12. 12. JustBooks Connect - June 2011 12As we see itStorehouses Of Books And Much More...Pushpa Achanta reminisces aboutthe book stores that were treasurehouses of books and the startingpoint of many conversations.Pushpa AchantaS elect, Higginbothams, Landmark are obviously among the famous Indian book stores. Some of theother well known book shops likeCrossword and Odyssey were openedonly a little over a decade ago but havebranches in most Indian metros. Andthere are ones like Strand which is atleast half a century old and has becomea part of the history of Mumbai andBengaluru, the two cities where it hasoutlets. In order to attract buyers, many book Church Street has new and unused So what distinguishes some of these shops display bestsellers and recent tomes on its ground floor and secondbooks shops from the rest? And what do arrivals prominently. hand ones on its upper floors.readers want in them apart from books? While most book stores stack their vol-The range of subjects and the easy avail- umes according to topic, Premier Associated Activitiesability of books are often two factors that Bookshop was famous for not doing this. Hcontribute to a book shops popularity. However, regular visitors to this particu- igginbothams, Sapna Book House,Stores like the Bookshop at Spencer lar store like me learnt how to find and Gangarams Book Bureau which arePlaza (in Chennai) and the erstwhile retrieve the required titles without drop- among the traditional and oldest bookPremier Bookshop (off Church Street in ping or disturbing the rest of the books, stores also sell vernacular and technicalcentral Bengaluru) are renowned for browsers or buyers. reference books. Higginbothams andsome rare titles that they stocked. Sapna Book House are also into publish-Further, their respective proprietors Mr. Used Book Stores ing books. Strand Book Stall sends itsSeetharam and Mr. Shanbags knowledge subscribers a print newsletter regularly. Mand love of books, enhanced their fame. ention dealers in second hand Likewise, Akshara Book Store in Mere enquiry about a specific title was books and the iconic Select Hyderabads Banjara Hills also mailssufficient for them to inform the reader if Bookshop situated off Bengalurus details of new arrivals to its patrons.the store had it or if the book was out of Brigade road springs to mind. Then Most book stores participate in annualprint. Further, one could count on the there are others like Bookworm located book fairs. Some of them organize bar-owners to procure specific books that on Brigade road. Not to mention the gain sales of their books at their usualone needed, irrespective of its genre and recycled booksellers on the pavements of site or elsewhere. Many of the spaciousreputation. Both the gentlemen would Park Street in Kolkatta, R. K. Puram in book stores like Landmark, Reliancenote the contact details of the reader and New Delhi or Luz Church Road in Timeout and Crossword also hold theinform the person when the book was Chennai. release of new books and interactionsobtained without compelling her or him The vendors can quickly gauge the with the authors. And some of them con-to purchase it. preferences of a buyer and even recom- duct regular reading clubs for children. People may dismiss them as being mend other titles. Of course, they may Crossword has instituted awards forbusinesslike but bigger booksellers such not have read the books like Mr. Murthy writers and translators.as Crossword simply do not bother to of Select. The layout and ambience of a Relianceextend such service. Actually, its staff The main reasons that bibliophiles Timeout with its coffee shop, air condi-can barely understand the name of the throng used book stores is that they are tioning and escalators make it and othersauthor or a book and are hardly familiar highly likely to have out of print titles. such as Odyssey seem grand. However,with titles that their shop has. In con- Additionally, some of them have antique book lovers and collectors like yourstrast, sales assistants at Hyderabads books with leather jackets and gold truly prefer the natural and inviting set-Walden Book Store and Landmark in embossing. And all these for a bargain ting of an English Edition on BengalurusChennai know the titles available with price! Church Street and Danai Book Shop onthem and are fairly helpful to readers. Blossom Book House on Bengalurus Mumbais Linking Road. 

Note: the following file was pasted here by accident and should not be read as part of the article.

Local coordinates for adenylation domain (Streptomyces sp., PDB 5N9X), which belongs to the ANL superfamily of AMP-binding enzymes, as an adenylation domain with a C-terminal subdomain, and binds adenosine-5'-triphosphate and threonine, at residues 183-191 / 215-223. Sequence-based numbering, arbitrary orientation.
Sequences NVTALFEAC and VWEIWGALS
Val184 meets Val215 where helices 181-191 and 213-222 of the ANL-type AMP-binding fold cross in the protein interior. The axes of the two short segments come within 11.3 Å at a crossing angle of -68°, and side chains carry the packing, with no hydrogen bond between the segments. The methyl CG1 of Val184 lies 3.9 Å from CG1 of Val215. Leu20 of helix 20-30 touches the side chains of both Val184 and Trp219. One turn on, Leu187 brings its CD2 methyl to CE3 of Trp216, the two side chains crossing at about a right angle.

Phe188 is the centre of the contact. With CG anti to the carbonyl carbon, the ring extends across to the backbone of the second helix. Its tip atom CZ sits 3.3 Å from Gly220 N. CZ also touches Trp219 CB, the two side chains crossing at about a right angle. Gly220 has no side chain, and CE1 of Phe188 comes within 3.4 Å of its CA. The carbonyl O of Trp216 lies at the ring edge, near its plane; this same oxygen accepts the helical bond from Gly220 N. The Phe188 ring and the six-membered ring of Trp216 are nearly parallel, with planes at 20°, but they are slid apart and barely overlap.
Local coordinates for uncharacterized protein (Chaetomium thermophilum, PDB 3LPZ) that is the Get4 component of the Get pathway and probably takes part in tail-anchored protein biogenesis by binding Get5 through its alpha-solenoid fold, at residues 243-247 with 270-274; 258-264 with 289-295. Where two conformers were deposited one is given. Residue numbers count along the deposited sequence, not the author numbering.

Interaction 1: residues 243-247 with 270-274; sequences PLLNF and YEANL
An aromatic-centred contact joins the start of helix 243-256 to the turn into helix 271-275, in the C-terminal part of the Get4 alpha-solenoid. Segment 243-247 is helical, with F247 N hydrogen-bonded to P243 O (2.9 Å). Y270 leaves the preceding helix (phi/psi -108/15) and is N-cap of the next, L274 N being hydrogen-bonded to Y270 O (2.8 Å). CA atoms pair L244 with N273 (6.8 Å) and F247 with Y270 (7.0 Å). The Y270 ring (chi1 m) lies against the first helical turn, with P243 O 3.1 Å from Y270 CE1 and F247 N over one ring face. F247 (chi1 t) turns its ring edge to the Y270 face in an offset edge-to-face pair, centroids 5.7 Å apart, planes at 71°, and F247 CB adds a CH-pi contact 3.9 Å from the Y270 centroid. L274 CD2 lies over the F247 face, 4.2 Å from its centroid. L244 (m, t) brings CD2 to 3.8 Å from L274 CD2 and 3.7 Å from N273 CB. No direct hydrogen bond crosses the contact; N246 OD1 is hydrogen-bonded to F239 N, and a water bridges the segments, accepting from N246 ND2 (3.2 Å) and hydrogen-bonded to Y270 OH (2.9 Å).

13. 13. JustBooks Connect - June 2011 13In Focus The JustBooks familyRavi Kumar visited other outlets to have a look and the JustBooks outlet personally? How feel of the operations, then decided to go rewarding is the experience of interact- ahead and become a part of the JustBooks ing with your members?Meet Mrs. Bhanumathi Ganesh, the clc family. I spend a few hours at the library almostproud franchise owner of JustBooks every day. Interacting with members hasNerul, Navi Mumbai. She has been How has been the customer response to been a great pleasure. There are execu-running this franchise for the last one JustBooks as a concept & your library, in tives, students, homemakers and enthusi- particular? astic individuals across all age groupsyear. Let us find out how she handles The customers are fascinated by the tech- who are full of ideas for the activities Iher family, library and her research could conduct.interests. The children reward me with the joy on their faces when they see the books and the dilemma they face inTell us a little bit about yourself and choosing the books. The elder mem-your family. bers bless me for the future of myI am an MBA graduate who has ven- venture. Many others thank me fortured into entrepreneurship after gain- providing this facility. Overall theing seven years of corporate experience. experience has been very gratifying.My husband has an HR role in an ITcompany. My daughter has just com- What is your advice to book loverspleted her tenth standard. who would like to turn entrepre- neurs through JustBooks?What were you doing before joining Many book lovers dream aboutJustBooks as a franchise owner? opening a library. JustBooks is aI was, and continue to be, a Research superb platform that gives a jump-Analyst preparing project reports and start to opening a library. Throughnewsletters across industries. Prior to JustBooks, one can render communi-that, I was in the centralised treasury ty service by offering a wide range ofteam of a diversified group managing books across various topics andforeign exchange risk exposure. catering to all age groups. I think the success of JustBooks in quicklyWhat has been your experience in han- nology aspect and by the vast number of becoming a national chain is proof thatdling other professional activities along books, the expansive collection and the passion is the essential ingredient forwith taking care of the franchise? neatly jacketed new books. The fact that enterprise, profit is a by product.Handling the library gives a lot of inter- we are able to cater to their recommenda-mittent time. I utilise this time to research tions and source the latest bestsellers We then talked to one of JustBooksand write for my project reports. As I have impressed them. The absence of members from Nerul and this is what hemostly work solo, the library gives me an "penalty on late return" concept is a relief had to say:opportunity to meet people from various for all members. Many members have "Thank you very much, indeed, for beingfields. Interacting with them has filled the particularly remarked on the library the kind of library you are. The readingneed of meeting people and having intel- being bright and colourful, and that they experience that Nerul branch has provid-lectual discussions. JustBooks, Nerul has love to come to the library. ed to me, over the last six months or so,a wonderful membership comprising of has been absolutely outstanding. Amongdoctors, teachers and people with zest for What do you think will be a great addi- the private, for-profit libraries that Ilife. tion in terms of value to your existing have seen or, rather, experienced, yours members? is the best.Why and how did this franchise option I want to give the members more in terms What is more, your library beats evenhappen? of activities that would encourage inter- some of the large non-profit libraries runMy husband travels on work to action with each other. This, as I see it, by large organizations such as theBangalore often, and his love for books would encourage knowledge-sharing, British Council.took him to JustBooks, Whitefield. He promote intellectual discussions and cre- Till recently, I was a member of thedescribed the library with respect to the ate a synergy for the library. In fact, in the British Library in Mumbai. In the last sixvast book collection and the technology. past few weeks, we have held story ses- months, the books that JustBooks, NerulIt was my dream to open a library. sions and competitions, and workshops has made available to me have been, col-So instead of trying to reinvent the wheel, on cartooning and story writing. The lectively, far superior - in terms of qual-I expressed my interest to my husband on response from children and parents has ity, variety and vintage - to the ones thatcollaborating with Mr. Sundar Rajan to been tremendous. the British Library did in my eight yearsopen a similar library in Mumbai. We with them. "met Mr. Sundar Rajan in Bangalore and How much of your time do you spend at —Ravindra Joshi 